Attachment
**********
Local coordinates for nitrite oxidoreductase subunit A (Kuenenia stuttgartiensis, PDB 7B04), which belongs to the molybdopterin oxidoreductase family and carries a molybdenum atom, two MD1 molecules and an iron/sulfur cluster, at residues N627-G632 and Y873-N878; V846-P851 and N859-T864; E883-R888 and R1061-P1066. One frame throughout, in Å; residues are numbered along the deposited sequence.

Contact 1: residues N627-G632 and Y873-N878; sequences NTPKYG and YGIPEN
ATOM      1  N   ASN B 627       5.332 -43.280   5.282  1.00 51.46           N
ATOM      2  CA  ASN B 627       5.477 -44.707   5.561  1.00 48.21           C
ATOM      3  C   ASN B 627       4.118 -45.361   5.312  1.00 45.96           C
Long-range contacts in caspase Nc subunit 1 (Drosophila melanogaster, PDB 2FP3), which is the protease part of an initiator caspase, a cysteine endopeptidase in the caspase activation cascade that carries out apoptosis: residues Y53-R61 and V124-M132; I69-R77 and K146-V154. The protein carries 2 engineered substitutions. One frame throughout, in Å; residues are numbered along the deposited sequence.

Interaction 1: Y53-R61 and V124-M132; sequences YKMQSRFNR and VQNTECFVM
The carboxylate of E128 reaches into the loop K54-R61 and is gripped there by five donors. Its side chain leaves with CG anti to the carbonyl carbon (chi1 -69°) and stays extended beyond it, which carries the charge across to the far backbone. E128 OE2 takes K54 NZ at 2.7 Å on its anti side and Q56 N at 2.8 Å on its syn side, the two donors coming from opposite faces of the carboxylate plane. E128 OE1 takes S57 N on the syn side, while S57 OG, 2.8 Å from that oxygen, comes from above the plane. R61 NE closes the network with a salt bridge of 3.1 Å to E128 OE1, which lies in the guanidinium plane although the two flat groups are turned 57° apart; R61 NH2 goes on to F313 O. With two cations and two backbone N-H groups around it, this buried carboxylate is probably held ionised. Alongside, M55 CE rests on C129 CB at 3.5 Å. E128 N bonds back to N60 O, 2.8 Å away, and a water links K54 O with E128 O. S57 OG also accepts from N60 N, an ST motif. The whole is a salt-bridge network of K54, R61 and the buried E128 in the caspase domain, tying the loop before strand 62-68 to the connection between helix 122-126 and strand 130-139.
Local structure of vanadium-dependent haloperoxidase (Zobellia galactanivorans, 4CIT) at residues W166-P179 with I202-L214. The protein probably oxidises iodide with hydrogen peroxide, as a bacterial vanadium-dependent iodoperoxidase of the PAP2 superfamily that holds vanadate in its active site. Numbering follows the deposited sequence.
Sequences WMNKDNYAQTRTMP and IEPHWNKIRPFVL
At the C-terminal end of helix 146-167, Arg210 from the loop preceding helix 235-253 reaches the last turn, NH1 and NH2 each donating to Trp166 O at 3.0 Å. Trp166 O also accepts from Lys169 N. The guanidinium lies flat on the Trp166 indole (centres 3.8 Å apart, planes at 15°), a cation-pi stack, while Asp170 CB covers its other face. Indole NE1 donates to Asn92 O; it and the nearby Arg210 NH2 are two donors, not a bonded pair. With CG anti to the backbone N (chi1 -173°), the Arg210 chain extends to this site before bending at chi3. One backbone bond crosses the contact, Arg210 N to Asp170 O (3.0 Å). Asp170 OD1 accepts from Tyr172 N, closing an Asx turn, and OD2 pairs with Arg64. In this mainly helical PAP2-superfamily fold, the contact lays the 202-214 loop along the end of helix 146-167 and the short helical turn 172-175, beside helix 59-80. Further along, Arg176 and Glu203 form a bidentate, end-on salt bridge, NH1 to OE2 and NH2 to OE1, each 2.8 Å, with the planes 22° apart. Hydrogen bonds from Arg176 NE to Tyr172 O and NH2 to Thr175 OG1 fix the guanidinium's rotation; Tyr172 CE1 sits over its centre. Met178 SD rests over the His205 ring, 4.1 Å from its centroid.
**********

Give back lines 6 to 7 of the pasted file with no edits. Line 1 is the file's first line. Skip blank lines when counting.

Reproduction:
Long-range contacts in caspase Nc subunit 1 (Drosophila melanogaster, PDB 2FP3), which is the protease part of an initiator caspase, a cysteine endopeptidase in the caspase activation cascade that carries out apoptosis: residues Y53-R61 and V124-M132; I69-R77 and K146-V154. The protein carries 2 engineered substitutions. One frame throughout, in Å; residues are numbered along the deposited sequence.

Interaction 1: Y53-R61 and V124-M132; sequences YKMQSRFNR and VQNTECFVM